Data Mining Medicare Data – What Can We Find?
Medicare released detailed reimbursement data for 2012: $77 billion paid to more than 880,000 health care providers, by doctor and procedure.We take an initial look and find large variances and potential indicators of fraud.
The Medicare reimbursement data was publicly released this month. It covers data for 2012, and includes information for the 100 most common inpatient services, 30 most common outpatient services, and all physician and other supplier procedures and services performed on 11 or more Medicare beneficiaries. The data details the payments individual providers received from Medicare for the treatments they administered to America’s seniors and certain younger people with disabilities.
We can see how Medicare program paid out $77 billion to more than 880,000 health care providers. The data also shows the providers' names, addresses, specialties, billing rates, averaged reimbursed amount, number of Medicare beneficiaries served and number of services provided for every Medicare provider.
The map I created with cartodb shows distribution of payments by states, with Florida, California, Texas, Alabama having highest reimbursements. Link: http://cdb.io/1f2oLWY Medicare data release can lead to a better understanding of health costs, and providers can deliver better care. The accuracy and transparency of the process will be improved by making it public.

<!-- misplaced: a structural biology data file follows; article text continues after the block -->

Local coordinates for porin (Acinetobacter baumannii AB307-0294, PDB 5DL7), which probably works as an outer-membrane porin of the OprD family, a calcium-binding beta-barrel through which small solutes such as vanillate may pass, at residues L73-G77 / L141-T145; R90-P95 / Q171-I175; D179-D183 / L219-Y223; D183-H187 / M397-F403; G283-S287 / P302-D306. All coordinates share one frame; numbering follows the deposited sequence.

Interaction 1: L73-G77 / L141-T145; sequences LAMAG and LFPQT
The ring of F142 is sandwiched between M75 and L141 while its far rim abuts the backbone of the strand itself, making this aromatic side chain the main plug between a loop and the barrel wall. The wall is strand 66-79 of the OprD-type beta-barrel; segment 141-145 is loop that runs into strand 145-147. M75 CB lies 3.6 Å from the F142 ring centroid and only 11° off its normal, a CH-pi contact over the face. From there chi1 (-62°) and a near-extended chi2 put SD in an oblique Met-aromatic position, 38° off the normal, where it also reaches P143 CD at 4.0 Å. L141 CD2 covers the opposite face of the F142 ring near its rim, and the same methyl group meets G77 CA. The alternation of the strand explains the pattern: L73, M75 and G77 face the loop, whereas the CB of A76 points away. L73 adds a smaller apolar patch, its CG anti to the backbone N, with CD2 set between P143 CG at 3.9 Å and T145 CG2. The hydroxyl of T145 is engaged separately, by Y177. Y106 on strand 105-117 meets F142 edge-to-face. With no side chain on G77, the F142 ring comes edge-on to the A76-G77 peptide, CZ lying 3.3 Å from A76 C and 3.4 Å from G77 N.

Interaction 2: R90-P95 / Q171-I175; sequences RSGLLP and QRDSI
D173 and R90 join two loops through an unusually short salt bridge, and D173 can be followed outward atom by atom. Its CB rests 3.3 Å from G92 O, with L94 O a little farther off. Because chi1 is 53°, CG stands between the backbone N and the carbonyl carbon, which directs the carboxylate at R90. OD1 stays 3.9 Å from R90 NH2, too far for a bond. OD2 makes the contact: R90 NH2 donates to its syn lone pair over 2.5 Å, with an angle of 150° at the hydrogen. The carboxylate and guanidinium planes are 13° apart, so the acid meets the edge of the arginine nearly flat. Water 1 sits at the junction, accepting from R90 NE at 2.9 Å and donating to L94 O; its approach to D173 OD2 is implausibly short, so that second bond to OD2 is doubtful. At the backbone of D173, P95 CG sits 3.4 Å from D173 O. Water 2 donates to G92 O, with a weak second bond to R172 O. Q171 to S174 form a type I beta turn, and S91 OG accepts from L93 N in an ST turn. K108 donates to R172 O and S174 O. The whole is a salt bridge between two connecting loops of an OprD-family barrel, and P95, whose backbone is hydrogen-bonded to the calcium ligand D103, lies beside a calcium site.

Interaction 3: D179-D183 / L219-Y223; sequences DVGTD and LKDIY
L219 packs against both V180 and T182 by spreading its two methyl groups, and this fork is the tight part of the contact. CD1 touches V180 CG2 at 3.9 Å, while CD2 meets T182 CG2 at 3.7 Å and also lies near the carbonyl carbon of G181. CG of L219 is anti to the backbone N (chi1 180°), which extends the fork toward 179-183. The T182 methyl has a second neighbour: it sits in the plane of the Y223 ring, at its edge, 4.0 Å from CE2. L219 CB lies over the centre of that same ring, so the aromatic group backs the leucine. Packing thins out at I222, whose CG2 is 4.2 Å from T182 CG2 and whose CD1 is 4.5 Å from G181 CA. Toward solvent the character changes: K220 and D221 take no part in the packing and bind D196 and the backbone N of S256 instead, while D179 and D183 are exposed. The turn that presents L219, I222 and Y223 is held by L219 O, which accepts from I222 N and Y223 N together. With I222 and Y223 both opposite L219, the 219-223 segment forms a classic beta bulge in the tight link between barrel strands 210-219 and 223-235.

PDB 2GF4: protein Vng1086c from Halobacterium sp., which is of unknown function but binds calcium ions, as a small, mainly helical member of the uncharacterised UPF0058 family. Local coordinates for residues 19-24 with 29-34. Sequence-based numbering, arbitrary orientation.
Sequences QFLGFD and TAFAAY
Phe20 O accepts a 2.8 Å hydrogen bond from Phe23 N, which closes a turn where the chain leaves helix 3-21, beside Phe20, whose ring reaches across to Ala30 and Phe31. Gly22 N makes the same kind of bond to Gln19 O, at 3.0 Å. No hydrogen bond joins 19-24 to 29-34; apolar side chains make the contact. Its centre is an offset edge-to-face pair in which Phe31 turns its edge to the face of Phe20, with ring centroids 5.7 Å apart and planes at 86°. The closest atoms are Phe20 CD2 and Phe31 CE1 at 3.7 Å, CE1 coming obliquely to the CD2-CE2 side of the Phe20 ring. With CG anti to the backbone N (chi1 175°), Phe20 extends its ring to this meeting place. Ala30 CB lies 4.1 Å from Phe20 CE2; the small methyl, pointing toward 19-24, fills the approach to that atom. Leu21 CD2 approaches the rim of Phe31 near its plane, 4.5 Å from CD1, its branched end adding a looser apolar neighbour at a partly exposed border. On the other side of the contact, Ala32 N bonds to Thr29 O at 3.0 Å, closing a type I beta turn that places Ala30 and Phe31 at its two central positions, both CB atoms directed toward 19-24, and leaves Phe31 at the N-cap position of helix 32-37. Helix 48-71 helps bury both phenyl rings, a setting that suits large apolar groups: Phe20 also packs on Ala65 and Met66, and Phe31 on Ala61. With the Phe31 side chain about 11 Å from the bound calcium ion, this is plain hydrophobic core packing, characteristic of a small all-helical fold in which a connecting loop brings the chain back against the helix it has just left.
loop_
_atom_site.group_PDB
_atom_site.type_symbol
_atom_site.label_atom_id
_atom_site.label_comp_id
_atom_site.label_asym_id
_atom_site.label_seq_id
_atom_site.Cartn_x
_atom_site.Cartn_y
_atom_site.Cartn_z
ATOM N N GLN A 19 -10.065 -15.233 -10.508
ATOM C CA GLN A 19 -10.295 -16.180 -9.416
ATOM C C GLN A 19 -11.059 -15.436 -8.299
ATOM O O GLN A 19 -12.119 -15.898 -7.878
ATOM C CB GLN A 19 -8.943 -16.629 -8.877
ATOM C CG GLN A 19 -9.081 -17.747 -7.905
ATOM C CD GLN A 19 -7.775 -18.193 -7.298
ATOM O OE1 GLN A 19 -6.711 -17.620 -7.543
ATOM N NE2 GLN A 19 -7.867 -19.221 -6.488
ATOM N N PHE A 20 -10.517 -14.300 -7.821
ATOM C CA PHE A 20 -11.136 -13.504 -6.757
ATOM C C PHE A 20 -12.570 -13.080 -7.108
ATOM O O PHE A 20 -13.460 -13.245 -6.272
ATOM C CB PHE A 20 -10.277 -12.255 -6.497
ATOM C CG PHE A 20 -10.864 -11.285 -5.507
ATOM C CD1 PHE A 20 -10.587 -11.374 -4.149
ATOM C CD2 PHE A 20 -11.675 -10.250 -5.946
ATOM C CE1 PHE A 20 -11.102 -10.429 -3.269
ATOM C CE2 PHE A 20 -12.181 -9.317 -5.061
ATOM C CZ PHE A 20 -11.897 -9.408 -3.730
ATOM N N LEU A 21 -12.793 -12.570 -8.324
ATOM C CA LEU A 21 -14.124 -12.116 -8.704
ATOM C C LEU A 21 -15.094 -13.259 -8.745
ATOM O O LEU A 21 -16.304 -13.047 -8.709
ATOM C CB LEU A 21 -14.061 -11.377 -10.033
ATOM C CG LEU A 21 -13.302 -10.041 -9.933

One clear finding is that the variance in reimbursements is very large. It ranges from nearly $21 million to a single Florida ophthalmologist to the $2,984 for the average certified nurse midwife. The average amount paid per provider varies a lot across the specialties. The three specialties with highest average amounts were clinical laboratory at $1,758,701, radiation therapy at $1,293,347, and Portable X-ray at $707,306. The data could also be used to identify potential fraud or waste. Although the number alone does not tell a story, the insiders will see whether the physician’s billings are out-of-line with the rest of the industry. Some individual physicians received particularly high sums. It may reflect fraudulent doctor behavior or perverse incentives that lead doctors to overuse a procedure.
But there are also concerns of misunderstanding by the public. Since the data don’t show details of patients’ diagnoses or dates of procedures, the patients may be misinformed by raw data. The high cost may be due some specialists having sicker patients and performing necessary, but costly surgeries.
Ran Bi is a master student in Data Science program at New York University. She has done several projects in machine learning, deep learning and also big data analytics during her study at NYU. With the background in Financial Engineering for undergrad study, she is also interested in business analytics.
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